Peter Williams, Associate Director
I often get calls or emails about policies or laws relevant to collaboration, public engagement, or partnerships. Questions about the Paperwork Reduction Act (PRA) are some of the more common ones because, honestly, there are a whole bunch of urban myths around it and it covers so much.
If you haven’t run into it yet, you should know that the PRA applies to any “systematic collection of information from the public.” That is a huge piece of ground, from surveys to forms to written reports an agency might require, from voluntary collections to required ones, from focus groups to websites, depending upon how those are used. But, you also should know there are exemptions for certain activities, like for public hearings or meetings or what is called “general solicitations of information” through the Federal Register or other publications.
Mostly, when someone calls me about the PRA, they want to find out whether what they are planning to do will trigger PRA and, if so, whether they can adjust their plans so they don’t trigger it. While some are asking about steps they need to take to comply with the PRA, most are hoping to avoid triggering it because compliance can take many months, if not longer, to complete.
This is a brief, plain language explanation of the PRA. It mentions a few of the urban myths that keep coming up and gives you a few references to resources you might find helpful. If you want to know more, I’ve also put together a more detailed set of answers to common questions, which is where most of the detailed policy references are found [PRA FAQ].
Before I get into policy, I want to underscore is this: having a non-federal person collect information under a federal contract still triggers the PRA. It is an urban myth to think that hiring a contractor to collect information from the public somehow allows you to avoid complying with the PRA. I want to knock this down for you because you and your agency can get into trouble here.
For the purposes of public engagement and public participation, partnerships, and collaboration, my sense is that there are three truly important policy points to know about PRA.
The first is that the PRA is there to keep you out of trouble. As background, the PRA is a federal U.S. law passed by Congress in 1995—over 20 years ago—and implemented by the Office of Management and Budget (OMB), Office of Information and Regulatory Affairs (OIRA), which is part of the Executive Office of the President (EOP). OMB-OIRA’s PRA regulations are found HERE.
The reason for the law and for placing responsibility for its implementation with OMB-OIRA is that gathering information from the public can have policy, legal, or political implications. That’s why all this is so important. The last thing you want is to provoke a whole bunch of unwanted attention or have some of your work taken out of context.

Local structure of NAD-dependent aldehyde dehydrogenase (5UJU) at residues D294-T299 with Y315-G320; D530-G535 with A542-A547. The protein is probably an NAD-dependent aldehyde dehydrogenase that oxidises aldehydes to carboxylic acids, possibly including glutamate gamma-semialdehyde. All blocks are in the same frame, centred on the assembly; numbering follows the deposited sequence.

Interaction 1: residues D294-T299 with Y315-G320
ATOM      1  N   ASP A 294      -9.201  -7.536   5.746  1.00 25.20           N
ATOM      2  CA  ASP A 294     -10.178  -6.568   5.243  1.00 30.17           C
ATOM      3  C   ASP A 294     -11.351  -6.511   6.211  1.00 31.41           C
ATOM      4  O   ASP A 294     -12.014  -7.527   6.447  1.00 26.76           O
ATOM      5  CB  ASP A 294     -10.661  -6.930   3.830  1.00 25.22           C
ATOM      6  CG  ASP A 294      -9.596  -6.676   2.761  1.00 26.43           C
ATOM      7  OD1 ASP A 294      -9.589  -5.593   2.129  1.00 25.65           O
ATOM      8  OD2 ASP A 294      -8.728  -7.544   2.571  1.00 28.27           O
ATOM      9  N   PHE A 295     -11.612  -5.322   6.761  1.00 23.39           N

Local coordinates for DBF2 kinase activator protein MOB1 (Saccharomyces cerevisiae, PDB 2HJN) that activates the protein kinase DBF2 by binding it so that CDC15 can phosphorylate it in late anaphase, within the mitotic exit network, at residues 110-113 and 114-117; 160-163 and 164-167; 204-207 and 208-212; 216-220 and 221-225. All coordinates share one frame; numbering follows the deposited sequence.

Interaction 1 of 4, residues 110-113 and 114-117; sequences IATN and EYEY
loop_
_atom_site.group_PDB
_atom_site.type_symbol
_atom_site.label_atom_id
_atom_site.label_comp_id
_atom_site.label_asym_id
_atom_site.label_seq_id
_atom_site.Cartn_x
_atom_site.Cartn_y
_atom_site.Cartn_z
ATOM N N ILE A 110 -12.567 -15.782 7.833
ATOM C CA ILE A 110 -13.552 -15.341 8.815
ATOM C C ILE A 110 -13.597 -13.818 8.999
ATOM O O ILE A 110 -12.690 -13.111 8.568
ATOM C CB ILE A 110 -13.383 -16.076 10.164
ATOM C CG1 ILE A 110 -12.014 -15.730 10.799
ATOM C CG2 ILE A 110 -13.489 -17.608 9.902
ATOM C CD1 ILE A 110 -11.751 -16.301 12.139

The second most important thing to know is the scope of PRA: it applies to any collection of identical information from ten (10) or more people, which includes organizations, local governments, Tribes, and other groups of people. One of the urban myths about this is that there is some minimum number of questions, like 9 or fewer, you can ask without triggering PRA. That is wrong: PRA applies regardless of the number of questions. There are exemptions that could apply, but the number of questions isn’t one of those.
The third most important thing to know for our purposes here is the PRA doesn’t apply to public meetings or hearings, including activities like breakout sessions, working groups, or similar public engagement activities unless, of course, you conduct a survey as part of those activities. This exemption also extends to similar, functionally equivalent activities online, like chat rooms, blogs, wikis, and social networks, even the ranking or rating of posts and comments. OMB-OIRA considers those activities as similar enough to what they call “general solicitations of information” to be exempt from PRA. You can read the specific policy HERE. I often hear misunderstandings about this topic, so I really want to encourage you to read the policy if you have questions.
One last thing: if you have specific PRA questions, each agency or Department has an office or person dedicated to helping navigate the PRA and similar laws. Sometimes the position is called an Information Collection Office or Officer (ICO). I encourage you to find out where to go given the work you do and the issues that come across your desk. Not every agency or Department interprets the PRA the same way. You may have different degrees of latitude or discretion depending upon where you work, so check with the experts in your office. Remember, they are there to help you follow the law and stay out of trouble.
February 6, 2018